Nearly 65 per cent of UK schools don’t know the origins of the food they serve. Education Correspondent Kat Keogh visits a primary where the journey from field to plate is less than a five-minute walk
For many adults, memories of school dinners evoke an Oliver Twist-style nightmare of slop, greasy chips and colourless boiled vegetables.
Fast forward a few decades and the attitude in schools is changing for the better, with fried foods and nondescript veg passed up in favour of fresh, British produce.
Research by the Countryside Alliance has revealed Birmingham Local Authority spent nearly 70 per cent of its £10.6 million food procurement budget on British food during 2009/10. The study shows British spending was up four per cent from 2008/9, and puts the authority above the national average authority spend of 62 per cent.
One city school which has been leading the way with locally-sourced food is the Oval Primary School in Yardley, which dishes up meals using produce grown on the school’s allotment. Three years ago, the 500-pupil school joined the Food for Life Partnership, a nationwide scheme funded by the National Lottery which gives communities access to seasonal, local and organic food, and to the skills they need to cook and grow fresh food. The partnership between the Oval and Food for Life has been so fruitful that head teacher Rachel Chahal became the only head teacher invited to Clarence House for a discussion with organic food champion Prince Charles.
“Food has such a huge impact on the children,” said Mrs Chahal “Learning about what they eat – or should eat – is just so important for the physical, personal and intellectual development. Children at the Oval understand where food comes from, not because they’ve read about it, but because they’ve actually seen it first hand.”
Food is grown all year round the school’s plots on a Birmingham City Council-run allotment just minutes from the school.
Staff, pupils and parents all dig in to help, and menus are planned around seasonal produce including cabbages, potatoes, courgettes, pumpkins and salad vegetables.
The allotment may not look as colourful in the winter but the food is used all year round in the kitchens and in lessons run by the Oval’s full-time cookery teacher.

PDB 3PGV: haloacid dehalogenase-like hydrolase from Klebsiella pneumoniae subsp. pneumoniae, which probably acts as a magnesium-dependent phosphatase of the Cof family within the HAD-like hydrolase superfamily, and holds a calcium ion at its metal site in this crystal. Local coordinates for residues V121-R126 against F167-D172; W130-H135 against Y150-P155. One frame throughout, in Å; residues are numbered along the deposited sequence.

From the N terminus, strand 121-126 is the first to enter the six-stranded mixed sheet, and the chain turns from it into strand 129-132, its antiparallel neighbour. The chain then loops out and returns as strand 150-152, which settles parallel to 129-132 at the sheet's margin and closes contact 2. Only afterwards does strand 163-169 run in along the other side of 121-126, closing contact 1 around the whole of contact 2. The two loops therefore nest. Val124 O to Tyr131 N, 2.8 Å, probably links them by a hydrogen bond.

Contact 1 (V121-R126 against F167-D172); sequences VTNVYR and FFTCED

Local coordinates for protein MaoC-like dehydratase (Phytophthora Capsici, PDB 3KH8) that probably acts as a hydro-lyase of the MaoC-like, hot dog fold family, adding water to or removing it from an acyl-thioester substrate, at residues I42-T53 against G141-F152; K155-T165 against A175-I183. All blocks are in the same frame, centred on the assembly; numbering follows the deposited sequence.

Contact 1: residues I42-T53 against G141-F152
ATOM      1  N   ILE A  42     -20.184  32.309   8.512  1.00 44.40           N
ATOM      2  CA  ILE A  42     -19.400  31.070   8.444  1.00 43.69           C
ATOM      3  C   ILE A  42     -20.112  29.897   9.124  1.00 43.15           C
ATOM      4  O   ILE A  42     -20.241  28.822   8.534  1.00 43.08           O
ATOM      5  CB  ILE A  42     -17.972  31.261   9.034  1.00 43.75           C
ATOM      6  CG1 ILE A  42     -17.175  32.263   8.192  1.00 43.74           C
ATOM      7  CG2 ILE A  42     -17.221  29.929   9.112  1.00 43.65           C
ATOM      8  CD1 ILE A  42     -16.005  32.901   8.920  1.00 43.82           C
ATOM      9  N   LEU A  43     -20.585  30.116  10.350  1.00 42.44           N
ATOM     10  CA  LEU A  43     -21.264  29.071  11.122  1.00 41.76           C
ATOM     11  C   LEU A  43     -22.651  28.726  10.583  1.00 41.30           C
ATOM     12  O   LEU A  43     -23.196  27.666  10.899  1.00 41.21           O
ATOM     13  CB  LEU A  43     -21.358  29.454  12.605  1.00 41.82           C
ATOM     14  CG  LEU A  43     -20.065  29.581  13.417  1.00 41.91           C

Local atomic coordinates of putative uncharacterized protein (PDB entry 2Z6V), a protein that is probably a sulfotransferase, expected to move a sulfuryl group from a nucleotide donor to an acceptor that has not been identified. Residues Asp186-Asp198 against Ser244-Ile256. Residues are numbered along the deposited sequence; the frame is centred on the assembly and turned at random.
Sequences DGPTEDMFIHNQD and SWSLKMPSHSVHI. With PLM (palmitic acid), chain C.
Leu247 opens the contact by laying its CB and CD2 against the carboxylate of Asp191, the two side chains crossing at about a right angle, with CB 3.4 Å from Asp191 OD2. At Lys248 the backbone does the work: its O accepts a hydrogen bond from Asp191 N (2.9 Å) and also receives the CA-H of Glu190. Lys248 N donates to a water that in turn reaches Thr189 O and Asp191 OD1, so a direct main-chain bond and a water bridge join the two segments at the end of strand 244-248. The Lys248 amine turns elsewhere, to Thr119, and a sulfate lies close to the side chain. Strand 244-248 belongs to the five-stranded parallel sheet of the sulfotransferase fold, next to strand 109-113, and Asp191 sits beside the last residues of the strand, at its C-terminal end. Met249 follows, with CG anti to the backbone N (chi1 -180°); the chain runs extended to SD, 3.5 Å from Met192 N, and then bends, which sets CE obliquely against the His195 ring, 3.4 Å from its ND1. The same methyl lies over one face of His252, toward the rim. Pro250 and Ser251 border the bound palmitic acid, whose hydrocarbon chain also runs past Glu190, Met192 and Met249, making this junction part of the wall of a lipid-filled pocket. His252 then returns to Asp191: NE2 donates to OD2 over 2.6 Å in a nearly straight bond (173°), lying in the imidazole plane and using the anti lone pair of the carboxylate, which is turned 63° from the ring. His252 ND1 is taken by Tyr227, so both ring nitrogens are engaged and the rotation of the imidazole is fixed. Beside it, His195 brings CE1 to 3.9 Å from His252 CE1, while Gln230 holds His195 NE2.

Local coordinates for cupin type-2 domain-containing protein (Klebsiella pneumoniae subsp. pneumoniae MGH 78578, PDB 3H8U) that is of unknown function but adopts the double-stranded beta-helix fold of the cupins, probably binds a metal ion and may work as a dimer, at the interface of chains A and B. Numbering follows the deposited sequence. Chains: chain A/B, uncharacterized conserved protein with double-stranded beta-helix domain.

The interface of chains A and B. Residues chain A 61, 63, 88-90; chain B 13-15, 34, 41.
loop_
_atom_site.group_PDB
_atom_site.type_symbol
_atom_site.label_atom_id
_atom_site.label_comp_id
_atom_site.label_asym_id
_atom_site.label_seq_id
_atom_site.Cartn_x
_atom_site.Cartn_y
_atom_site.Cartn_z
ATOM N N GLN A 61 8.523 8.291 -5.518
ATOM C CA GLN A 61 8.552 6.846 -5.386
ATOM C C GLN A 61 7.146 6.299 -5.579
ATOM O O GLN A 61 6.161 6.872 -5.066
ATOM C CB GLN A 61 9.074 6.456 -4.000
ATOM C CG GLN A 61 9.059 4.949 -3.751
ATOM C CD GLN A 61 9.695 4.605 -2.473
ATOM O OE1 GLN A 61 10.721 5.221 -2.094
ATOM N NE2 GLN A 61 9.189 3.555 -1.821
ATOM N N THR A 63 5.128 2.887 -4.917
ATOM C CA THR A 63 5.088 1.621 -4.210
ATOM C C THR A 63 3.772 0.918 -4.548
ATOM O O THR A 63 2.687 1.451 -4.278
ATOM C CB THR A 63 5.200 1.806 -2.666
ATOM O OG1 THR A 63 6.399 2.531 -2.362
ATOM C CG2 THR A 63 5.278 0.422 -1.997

“We try to time it so we have something to cook with all year round,” she said.
“For our harvest festival, we emptied all the beds and made soup, tarts and pies to sell.”
Around 300 children are fed hot meals every lunchtime, with the spoils of the allotment – where the children have a say in what is grown – going into dishes including vegetable moussaka and shepherd’s pie.
The kitchen also prepares a salad bar, homemade bread and uses organic, locally-sourced meat and milk where available. And all menus are passed through a computer programme, which checks meals have the right nutritional balance.
“It’s a hard working kitchen, but it is worth it,” said Elaine Salter, acting catering supervisor who started at the school in September. “I came from a community day nursery where I cooked for 40, now I have 300 children in an hour. I do a lot of home cooking myself, so it’s the same, just a much bigger pot.
“The children love the food – the rate we get through fruit salad is unbelievable.”
Having organic, locally-sourced food means meals at the Oval are more expensive, but governors made the decisons not to pass the additional cost on to parents.
Mrs Chahal added: “You can’t criticise people for wanting to get good value for money, which may mean going further for food, but we are making a different decision to go for quality, which obviously costs a little bit more, but it costs families the same. A long time ago we had the standard school dinner. I remember the days of the Turkey Twizzler dripping with grease, and it’s been something I’ve been trying to change ever since.”
The take-up of pupils taking school dinners has increased by nearly 10 per cent since joining the Partnership, and it’s not just the taste of school dinners that has improved.
Mrs Chahal said: “Behaviour at lunchtime has improved, as well as behaviour overall.
“Our standards have gone up too – last year, Year 6 left with the highest standards of reading the school has ever had.”